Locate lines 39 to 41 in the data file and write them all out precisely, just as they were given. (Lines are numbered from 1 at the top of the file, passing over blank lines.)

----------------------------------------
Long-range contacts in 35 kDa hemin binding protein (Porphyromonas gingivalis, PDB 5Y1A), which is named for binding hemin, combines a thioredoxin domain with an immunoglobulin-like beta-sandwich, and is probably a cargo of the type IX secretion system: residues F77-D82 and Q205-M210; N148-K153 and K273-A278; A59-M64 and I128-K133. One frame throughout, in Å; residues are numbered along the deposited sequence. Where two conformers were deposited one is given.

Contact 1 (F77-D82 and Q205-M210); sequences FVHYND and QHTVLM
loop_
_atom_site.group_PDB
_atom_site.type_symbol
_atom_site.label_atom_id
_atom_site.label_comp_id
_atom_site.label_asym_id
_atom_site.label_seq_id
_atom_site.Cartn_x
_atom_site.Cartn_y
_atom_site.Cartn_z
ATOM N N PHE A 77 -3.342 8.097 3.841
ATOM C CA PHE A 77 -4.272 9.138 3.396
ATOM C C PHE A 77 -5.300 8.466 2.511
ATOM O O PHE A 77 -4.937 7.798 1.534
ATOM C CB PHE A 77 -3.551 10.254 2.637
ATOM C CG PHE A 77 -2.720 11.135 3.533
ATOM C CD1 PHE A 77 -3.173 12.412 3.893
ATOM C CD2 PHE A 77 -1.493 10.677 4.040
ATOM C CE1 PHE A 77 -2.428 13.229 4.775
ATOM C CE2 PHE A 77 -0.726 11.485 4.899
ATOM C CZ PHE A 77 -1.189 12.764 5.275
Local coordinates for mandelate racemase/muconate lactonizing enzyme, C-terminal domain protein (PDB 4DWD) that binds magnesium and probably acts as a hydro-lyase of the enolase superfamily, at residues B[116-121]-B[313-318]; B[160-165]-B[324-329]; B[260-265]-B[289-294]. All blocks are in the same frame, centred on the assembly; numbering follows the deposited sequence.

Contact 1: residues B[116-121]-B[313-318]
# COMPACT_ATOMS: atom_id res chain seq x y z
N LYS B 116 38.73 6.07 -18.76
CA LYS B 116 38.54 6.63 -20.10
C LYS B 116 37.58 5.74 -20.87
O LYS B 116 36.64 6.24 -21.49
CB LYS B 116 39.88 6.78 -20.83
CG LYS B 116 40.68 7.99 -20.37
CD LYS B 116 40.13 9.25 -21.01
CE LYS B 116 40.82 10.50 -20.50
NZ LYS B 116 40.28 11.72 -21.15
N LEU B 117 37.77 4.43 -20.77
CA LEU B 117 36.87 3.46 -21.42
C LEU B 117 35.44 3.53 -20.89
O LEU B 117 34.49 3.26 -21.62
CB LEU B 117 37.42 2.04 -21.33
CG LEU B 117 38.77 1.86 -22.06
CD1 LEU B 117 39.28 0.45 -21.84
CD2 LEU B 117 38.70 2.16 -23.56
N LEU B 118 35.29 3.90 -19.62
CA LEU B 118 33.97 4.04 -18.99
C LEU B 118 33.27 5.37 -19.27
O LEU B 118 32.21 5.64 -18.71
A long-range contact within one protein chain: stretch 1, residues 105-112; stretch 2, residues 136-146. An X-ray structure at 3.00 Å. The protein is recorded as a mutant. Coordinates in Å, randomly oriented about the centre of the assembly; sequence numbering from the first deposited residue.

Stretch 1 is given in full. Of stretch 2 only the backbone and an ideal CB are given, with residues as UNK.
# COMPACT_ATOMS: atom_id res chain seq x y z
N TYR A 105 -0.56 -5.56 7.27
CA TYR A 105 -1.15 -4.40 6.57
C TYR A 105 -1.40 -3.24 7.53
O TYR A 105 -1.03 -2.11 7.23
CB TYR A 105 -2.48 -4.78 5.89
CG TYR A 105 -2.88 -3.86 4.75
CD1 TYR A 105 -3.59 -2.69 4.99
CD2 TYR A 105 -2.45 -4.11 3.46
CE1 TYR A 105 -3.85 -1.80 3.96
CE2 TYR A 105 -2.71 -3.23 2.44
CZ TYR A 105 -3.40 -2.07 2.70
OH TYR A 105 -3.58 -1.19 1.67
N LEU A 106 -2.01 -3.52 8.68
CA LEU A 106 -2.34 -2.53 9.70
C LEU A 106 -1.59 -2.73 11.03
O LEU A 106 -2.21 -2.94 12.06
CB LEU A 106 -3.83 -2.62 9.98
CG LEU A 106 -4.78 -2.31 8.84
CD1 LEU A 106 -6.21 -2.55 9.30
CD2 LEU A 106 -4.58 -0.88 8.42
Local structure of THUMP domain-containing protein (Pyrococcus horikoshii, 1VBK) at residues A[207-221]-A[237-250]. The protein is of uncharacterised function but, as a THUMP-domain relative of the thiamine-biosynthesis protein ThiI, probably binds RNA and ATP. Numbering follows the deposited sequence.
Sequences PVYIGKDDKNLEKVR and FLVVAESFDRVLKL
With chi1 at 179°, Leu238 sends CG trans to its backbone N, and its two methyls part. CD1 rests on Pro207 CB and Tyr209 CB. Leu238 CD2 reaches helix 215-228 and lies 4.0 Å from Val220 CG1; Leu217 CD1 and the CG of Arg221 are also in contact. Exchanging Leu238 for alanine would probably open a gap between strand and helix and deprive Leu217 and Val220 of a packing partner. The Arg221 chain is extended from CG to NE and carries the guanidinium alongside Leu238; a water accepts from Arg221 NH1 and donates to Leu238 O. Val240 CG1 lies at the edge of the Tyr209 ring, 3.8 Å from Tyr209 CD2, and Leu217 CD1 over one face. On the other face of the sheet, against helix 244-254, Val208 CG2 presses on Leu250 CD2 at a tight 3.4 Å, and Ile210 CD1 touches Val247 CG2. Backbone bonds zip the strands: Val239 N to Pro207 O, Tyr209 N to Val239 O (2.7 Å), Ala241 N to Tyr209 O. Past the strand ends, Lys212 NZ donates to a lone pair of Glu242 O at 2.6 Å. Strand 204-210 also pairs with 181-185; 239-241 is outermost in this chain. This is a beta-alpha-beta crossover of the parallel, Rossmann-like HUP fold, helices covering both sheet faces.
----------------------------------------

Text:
O LEU B 117 34.49 3.26 -21.62
CB LEU B 117 37.42 2.04 -21.33
CG LEU B 117 38.77 1.86 -22.06